New York, New York 10023, will open in September 2002, with approximately 200 students in grade 9, adding a grade yearly until each high school reaches its target population of approximately 800 students in grades 9-12; and be it further

RESOLVED, That the principal of the Martin Luther King, Jr., High School for Law, Advocacy and Community Justice and the principal of the Martin Luther King, Jr., High School for Arts and Technology will be rated annually by the Superintendent of Manhattan High Schools; and be it further

RESOLVED, That the allocations to each of the two high schools will be based on formulas currently used by the Manhattan High Schools Superintendency to distribute funds to high schools.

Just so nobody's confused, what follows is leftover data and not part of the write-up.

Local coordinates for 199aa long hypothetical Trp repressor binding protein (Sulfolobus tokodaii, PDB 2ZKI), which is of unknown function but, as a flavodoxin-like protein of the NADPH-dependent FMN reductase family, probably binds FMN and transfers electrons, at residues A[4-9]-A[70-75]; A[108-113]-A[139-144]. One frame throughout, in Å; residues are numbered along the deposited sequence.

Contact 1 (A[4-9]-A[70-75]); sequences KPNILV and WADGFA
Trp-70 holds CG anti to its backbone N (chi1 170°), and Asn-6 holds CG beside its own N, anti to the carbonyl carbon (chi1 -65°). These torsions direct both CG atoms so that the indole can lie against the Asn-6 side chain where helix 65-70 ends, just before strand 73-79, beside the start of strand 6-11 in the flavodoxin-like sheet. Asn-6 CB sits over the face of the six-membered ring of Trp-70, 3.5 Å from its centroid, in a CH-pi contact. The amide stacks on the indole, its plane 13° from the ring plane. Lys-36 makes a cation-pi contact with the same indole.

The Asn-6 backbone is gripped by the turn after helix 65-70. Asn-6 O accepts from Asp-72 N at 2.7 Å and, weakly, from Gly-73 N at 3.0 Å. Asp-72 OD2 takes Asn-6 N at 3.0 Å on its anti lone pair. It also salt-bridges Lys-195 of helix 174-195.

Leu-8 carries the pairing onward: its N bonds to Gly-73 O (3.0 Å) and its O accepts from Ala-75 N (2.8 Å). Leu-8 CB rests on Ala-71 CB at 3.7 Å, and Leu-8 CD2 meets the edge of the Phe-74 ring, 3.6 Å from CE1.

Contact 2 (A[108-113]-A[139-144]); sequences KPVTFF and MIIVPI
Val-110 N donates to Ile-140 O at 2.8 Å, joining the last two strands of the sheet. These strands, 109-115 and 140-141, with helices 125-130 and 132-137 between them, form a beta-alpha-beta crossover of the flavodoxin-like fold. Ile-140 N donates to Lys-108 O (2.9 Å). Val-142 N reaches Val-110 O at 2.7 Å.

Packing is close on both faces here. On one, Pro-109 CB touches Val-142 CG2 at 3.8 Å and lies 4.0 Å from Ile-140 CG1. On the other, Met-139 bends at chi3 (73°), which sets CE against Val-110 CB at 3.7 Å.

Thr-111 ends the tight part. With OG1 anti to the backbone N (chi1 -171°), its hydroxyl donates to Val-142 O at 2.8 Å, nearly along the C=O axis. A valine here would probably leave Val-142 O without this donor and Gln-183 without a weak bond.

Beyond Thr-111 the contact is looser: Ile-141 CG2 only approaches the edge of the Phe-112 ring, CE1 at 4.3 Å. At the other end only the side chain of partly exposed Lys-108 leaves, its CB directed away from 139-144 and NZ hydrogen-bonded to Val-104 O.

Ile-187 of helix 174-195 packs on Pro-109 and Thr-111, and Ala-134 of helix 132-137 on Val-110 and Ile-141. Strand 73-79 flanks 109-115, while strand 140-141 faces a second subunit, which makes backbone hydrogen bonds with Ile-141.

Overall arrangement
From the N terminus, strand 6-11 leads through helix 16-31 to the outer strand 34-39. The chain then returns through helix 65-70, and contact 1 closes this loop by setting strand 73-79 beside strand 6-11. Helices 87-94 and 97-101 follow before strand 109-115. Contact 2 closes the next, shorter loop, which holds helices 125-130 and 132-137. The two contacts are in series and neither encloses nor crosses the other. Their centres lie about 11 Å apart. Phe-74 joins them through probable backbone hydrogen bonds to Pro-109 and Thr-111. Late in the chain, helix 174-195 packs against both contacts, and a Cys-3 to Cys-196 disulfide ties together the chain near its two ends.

The Superintendent of Manhattan High Schools and the Martin Luther King, Jr., High School community reviewed the instructional needs of the school's students, the educational programs being implemented and student outcomes. While efforts on the part of the school's administration and staff to implement change and improve student performance have been made, student attendance and achievement have not improved. It was, therefore, decided that it was not in the students' best interests to continue the operation of Martin Luther King, Jr., High School. As a result, the school will be closed. A three-year phase-out period, which begins on September 1, 2002 and ends June 30, 2005, will enable students currently enrolled in Martin Luther King, Jr., High School to graduate. The Manhattan High School Superintendency will provide opportunities for accelerated credit accumulation, academic intervention services, and/or after school, weekend and summer programs to ensure the timely graduation of the remaining students. In addition, the Office of High School Admissions will be responsible for the placement of currently enrolled students who wish to transfer into other high schools.